A New Surprise in Loudspeakers?

There are not many loudspeakers which have the ability to surprise me. But now there is another to add to the short list.

In 1957 The Quad Electrostatic Speaker ESL-57 surprised the world with a fundamentally superior means of producing distortion free audio. To this day, Peter Walker and David Williamson’s original invention puts nearly every other loudspeaker to shame in terms of accuracy, and remains a favorite of audiophiles after 50 years. [Yes, Williamson is the guy who gave the world the Williamson Amplifier design which is the basis of virtually every low distortion tube audio amplifier ever built.]

In 1971 Marty Gertsten surprised a lot of people when he perfected Lincoln Walsh’s driver concept into the Ohm Acoustics Models A & F. Among the knowledgeable folks impressed by Marty’s work was Dr. Bose who confided his amazement to me while drawing on his unlit pipe, as the ‘F’ played Bill Withers in Marty’s booth at the Chicago Consumer Electronics Show.

Only it’s inability to withstand the long term stresses of operation through the years prevents The Ohm F from putting other, more recent speakers to shame. Unfortunately few, if any of the original Walsh drivers Marty built are still around.

Since then, Audio has been a series of subtle improvements and the world has moved away from the audiophile’s goal of “accuracy” towards the “sound-good” criterion which leads to speakers which make a big impression but can not be listened to for more than an hour or two without inducing ‘listener fatigue’.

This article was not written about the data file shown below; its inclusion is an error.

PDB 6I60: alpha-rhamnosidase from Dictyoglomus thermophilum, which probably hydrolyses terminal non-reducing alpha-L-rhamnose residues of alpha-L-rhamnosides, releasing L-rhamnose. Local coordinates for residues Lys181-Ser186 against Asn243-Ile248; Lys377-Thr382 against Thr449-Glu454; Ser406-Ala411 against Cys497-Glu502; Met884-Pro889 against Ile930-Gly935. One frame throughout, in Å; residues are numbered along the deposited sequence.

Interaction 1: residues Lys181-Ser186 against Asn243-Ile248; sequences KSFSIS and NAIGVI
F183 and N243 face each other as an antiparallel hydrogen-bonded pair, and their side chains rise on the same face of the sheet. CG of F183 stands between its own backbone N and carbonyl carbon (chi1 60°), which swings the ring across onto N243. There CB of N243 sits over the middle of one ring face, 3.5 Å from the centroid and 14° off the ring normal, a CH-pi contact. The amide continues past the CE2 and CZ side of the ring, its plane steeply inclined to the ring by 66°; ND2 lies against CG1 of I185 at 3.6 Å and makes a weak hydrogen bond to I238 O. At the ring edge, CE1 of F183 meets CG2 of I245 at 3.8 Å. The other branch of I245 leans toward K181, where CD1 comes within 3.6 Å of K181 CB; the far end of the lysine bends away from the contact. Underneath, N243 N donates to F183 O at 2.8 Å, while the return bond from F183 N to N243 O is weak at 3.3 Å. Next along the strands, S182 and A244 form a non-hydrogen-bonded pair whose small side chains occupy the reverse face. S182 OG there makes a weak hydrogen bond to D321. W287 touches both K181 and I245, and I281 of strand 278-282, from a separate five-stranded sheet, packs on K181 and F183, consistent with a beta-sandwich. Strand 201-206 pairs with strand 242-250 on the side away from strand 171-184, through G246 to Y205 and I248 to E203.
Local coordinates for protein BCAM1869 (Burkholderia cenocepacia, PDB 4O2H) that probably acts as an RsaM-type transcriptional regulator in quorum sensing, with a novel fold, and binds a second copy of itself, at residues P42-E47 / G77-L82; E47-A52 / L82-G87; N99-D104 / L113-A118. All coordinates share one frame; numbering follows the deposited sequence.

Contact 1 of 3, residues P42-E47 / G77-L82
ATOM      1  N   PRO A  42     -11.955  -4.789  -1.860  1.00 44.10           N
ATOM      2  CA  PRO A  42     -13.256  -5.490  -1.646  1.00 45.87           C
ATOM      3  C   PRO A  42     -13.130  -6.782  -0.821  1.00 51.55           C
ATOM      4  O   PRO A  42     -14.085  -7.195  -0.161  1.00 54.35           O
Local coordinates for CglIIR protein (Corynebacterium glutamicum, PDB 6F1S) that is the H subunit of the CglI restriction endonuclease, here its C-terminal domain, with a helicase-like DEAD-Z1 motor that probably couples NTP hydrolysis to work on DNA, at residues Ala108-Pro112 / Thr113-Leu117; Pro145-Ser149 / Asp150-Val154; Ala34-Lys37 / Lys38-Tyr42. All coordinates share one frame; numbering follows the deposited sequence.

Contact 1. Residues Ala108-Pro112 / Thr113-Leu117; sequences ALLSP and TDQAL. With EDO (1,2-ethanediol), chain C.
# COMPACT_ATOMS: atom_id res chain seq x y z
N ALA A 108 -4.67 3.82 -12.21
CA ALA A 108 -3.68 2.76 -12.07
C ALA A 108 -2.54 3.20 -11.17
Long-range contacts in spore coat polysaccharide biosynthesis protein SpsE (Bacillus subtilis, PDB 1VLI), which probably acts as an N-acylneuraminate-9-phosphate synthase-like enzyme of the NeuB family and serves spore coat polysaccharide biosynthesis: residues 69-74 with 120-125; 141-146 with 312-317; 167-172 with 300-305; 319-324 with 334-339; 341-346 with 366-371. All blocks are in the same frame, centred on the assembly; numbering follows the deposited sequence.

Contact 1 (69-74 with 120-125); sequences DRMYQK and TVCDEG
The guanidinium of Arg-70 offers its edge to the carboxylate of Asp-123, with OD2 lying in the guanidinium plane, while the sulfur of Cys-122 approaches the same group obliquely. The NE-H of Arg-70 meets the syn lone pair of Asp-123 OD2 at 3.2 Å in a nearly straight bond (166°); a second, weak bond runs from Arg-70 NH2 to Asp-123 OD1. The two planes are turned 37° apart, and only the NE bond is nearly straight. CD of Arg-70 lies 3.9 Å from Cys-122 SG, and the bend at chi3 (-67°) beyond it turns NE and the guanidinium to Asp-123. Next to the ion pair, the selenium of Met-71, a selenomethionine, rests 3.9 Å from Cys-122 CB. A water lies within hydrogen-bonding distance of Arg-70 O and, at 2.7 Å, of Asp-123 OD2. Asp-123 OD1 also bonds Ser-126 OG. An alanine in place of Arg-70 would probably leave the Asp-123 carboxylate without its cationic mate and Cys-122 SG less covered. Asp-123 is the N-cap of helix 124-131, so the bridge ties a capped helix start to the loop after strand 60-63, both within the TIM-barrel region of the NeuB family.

But now there is a new surprise for those of us who shun boom and distortion in preference for accuracy, but need to be able to carry their sound source. The surprise is a true high quality speaker system, called the FoxL 2.2. Wow!

Where does all that hi class sound come from? 

The last time its inventor, Dr. Guenter changed audio was when he designed the [Braun] ADS L-200. The first serious small speaker is only 4 x 4 x 7 inches.

So he has the street cred when it comes to building High Quality into small speakers.

But FoxL takes Godehard Guenter’s talents to an unprecedented level of SMALL.

Just compare Dr. G’s new surprise in audio to the Radio Shack knock-offs of his L-200.

The new FoxL is only 10% the volume [size] of the miniature L-200. [5% if you use 2 L-200s for stereo].

The FoxL 2.2 fits in your shirt pocket and produces wonderful, wonderful sound from any Bluetooth device [depending upon good source material, of course]. Unlike the L-200 it also contains a powerful stereo amp. Otherwise, I guess, it would be smaller.

Dr. G., like very few before you, your FoxL speaker is a wonderful surprise. Thank you.

Want to know More? Look Here!

It’s $199 at Amazon, but make certain you get the Buetooth version, not the less costly, less useful non- Bluetooth unit.

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This entry was posted in America, Better Options, Music, progress, Tech Light and tagged , . Bookmark the permalink.

One Response to A New Surprise in Loudspeakers?

  1. Pingback: Small Size, Big Sound – Part 2 | participle

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